Listening to Stories: The Power of Story Circles
Story Circles build compassion and connection during challenging times.
Posted Aug 13, 2020
My blog has focused mostly on my research in The Family Narratives Lab on the power of family storytelling; families that share more elaborated, coherent stories across the generations, stories of both triumphs and tribulations, facilitate identity development and well-being in the younger generation. But, of course, we share stories with everyone, not just our families. And everyone includes our community and others’ communities. How does telling and listening to stories across different communities shape who we are?
“Telling one’s story” has become a rallying cry. Everyone from high school teachers to executive headhunters to life coaches talks about the importance of being able to tell your story to accomplish myriad life goals: getting into college, getting a job, meeting a romantic partner, becoming an effective leader, and on and on. When we tell a coherent and compelling story we not only share something about ourselves with others, we also provide a way for them to identify and empathize with us.
But, of course, to tell a compelling story, you must have someone to listen. Knowing how to listen to others’ stories is just as important as being able to tell your own story. When we listen, truly listen, to someone else’s story, we understand who they are in a new and different way, we hear their perspective, their interpretation, their understanding of the world and of themselves. Closely listening to others’ stories creates a shared moment of compassion. Learning how to tell you story is a critical social tool for individuals; listening to others’ stories builds community.
At Emory University, where I am the director of the Institute for the Liberal Arts, we have developed programs to leverage the power of both telling and listening to stories to create and nurture community. My colleagues, Kim Loudermilk (also of the Institute for the Liberal Arts), Vialla Hartfield-Mendez (Director of Engaged Learning in the Center for Faculty Development and Excellence), Pamela Sculley (Vice-Provost for Undergraduate Affairs), and Jonathan Coulis (Director of the Emory Oral History Program) have formed ETHOS (Emory Telling and Hearing our Stories), a loose collaborative that launces multiple storytelling projects around campus, both in the classroom and connecting with the larger Emory community.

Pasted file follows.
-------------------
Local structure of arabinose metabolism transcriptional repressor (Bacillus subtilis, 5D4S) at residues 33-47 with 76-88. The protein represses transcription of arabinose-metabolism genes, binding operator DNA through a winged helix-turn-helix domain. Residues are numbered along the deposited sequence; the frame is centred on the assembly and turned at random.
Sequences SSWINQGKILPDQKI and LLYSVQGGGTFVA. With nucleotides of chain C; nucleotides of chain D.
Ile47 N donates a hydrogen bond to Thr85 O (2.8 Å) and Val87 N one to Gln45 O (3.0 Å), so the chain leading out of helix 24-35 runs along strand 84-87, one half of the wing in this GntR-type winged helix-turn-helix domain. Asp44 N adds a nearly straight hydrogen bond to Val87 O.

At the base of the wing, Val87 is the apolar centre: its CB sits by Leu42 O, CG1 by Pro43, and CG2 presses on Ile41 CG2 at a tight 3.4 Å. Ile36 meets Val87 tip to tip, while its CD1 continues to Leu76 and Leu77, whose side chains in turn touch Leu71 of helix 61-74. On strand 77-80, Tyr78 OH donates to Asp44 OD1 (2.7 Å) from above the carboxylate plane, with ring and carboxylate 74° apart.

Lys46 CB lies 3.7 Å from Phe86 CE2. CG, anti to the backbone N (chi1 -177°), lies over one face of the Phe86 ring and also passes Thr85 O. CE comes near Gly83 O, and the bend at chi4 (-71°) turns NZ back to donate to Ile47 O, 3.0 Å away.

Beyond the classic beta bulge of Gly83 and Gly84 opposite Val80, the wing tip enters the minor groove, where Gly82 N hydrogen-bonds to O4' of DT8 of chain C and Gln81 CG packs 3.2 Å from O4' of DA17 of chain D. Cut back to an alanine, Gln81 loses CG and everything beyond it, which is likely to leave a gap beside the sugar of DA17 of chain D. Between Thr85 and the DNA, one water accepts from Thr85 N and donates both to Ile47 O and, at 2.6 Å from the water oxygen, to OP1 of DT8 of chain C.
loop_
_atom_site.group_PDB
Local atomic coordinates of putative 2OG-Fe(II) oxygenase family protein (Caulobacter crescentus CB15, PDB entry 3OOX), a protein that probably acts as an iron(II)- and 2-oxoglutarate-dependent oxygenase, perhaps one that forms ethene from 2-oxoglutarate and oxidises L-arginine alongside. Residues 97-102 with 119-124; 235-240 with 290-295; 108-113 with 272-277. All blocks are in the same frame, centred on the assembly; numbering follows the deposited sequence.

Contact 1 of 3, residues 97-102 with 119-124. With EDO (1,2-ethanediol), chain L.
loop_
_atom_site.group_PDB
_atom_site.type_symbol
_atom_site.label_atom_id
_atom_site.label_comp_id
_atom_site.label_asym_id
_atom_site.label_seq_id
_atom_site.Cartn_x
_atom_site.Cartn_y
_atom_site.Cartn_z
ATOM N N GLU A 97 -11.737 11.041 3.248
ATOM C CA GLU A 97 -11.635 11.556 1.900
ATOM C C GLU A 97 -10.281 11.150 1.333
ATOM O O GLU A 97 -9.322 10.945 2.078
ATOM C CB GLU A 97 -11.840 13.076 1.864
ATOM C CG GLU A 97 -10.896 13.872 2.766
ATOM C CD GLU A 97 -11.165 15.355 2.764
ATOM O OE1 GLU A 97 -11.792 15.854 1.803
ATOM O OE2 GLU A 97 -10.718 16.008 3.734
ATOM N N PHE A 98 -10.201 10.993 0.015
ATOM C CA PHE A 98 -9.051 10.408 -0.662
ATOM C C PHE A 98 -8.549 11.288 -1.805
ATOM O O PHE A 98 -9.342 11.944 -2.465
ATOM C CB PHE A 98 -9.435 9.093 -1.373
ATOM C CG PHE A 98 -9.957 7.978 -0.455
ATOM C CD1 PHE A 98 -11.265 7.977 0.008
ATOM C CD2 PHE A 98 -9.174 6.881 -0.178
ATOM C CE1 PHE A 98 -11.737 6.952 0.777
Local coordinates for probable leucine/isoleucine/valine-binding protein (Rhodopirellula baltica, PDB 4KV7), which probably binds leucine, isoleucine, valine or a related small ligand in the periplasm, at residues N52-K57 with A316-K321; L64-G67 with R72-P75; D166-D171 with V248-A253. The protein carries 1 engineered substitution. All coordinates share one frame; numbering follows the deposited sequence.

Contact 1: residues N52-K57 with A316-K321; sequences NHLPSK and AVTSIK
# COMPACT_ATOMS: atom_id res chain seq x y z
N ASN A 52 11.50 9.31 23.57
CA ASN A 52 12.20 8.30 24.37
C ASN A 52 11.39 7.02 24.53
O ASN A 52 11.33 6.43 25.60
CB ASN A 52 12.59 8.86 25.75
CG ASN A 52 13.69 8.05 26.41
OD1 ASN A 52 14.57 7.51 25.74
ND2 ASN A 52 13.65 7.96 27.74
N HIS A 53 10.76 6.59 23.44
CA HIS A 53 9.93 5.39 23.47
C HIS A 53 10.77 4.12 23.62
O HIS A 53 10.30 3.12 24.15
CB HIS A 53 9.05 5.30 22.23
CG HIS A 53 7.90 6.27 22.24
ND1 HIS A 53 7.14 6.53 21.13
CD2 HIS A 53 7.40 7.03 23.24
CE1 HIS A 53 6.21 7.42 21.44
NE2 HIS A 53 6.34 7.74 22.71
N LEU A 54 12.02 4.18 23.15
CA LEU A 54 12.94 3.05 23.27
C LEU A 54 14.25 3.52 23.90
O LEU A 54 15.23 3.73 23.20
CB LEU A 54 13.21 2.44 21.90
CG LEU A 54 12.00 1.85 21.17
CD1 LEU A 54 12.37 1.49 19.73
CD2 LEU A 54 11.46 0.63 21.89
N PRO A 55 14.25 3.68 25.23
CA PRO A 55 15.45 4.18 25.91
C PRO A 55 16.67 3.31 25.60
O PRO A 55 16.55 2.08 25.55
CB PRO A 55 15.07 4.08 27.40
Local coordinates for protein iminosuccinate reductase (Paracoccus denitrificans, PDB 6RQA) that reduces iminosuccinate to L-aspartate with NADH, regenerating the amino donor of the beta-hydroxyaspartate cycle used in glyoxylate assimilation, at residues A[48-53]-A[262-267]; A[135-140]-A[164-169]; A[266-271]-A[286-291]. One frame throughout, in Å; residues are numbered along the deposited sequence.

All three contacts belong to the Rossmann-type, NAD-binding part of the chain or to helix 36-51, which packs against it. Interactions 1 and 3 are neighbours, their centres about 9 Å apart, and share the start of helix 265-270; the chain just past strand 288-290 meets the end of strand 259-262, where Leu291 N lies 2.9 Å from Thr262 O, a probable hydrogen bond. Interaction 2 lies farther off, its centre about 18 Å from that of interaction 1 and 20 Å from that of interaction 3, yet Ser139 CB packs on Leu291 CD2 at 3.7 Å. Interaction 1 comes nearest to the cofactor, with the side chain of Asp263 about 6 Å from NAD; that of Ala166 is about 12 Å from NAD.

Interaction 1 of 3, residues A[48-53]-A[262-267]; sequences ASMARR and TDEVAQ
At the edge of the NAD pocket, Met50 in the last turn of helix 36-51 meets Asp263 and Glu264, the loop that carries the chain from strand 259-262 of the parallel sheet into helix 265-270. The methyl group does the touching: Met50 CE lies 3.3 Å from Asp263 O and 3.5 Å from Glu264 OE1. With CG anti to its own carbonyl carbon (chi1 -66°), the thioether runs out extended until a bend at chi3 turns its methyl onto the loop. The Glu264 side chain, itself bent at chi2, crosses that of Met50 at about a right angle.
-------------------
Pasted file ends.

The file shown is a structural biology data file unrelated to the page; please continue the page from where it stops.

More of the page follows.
One of our signature story events are Story Circles, adopted from Roadside Theater. The methodology of Story Circles is simple yet powerful. Groups of about 8 to 10 people gather, and participants each have two to three minutes to tell a personal story in response to a prompt. For example, when we held a Story Circle that included then Emory Professor Salman Rushdie to create community between students and faculty, the prompt was “Tell the story of a time when your life was changed by a liberal arts experience.” The prompt is created specifically for the goals of that particular Story Circle and is not provided in advance, lending spontaneity and immediacy to the storytelling activity. As you go around the circle, each participant tells their story; there are no interruptions or discussions in between stories, and all participants are asked to listen closely to each other’s’ stories, no judgments, no comments, no disruptions. The focus on listening is critical; it is precisely as we listen to others tell us about their experiences that we can begin to understand who they are, what their lives have been like, how we are the same and different, but ultimately all human.
We have used Story Circles successfully to build a sense of community within a classroom, to reach out to alumni, to create connections between faculty and students; the list is endless. But now, we are in the midst of a pandemic that has interrupted our ability to connect in person. In response, ETHOS has created a way to continue to leverage the power of stories and Story Circles online, with Stories from the Pandemic. This website is aimed at the Emory community, to allow individuals to tell their story and to listen to others’ stories. But it also provides full instructions (and a sample online Story Circle) for organizing a Story Circle online that anyone can do. Story Circles are easy to implement, do not require many resources, are easily adaptable to multiple objectives, and create immediate connection.
Telling your story is an important skill; listening to others’ stories is a lifelong process of understanding yourself and others. Perhaps especially at this turbulent time, sharing our stories helps us process and understand our experiences in new ways, and build new connections.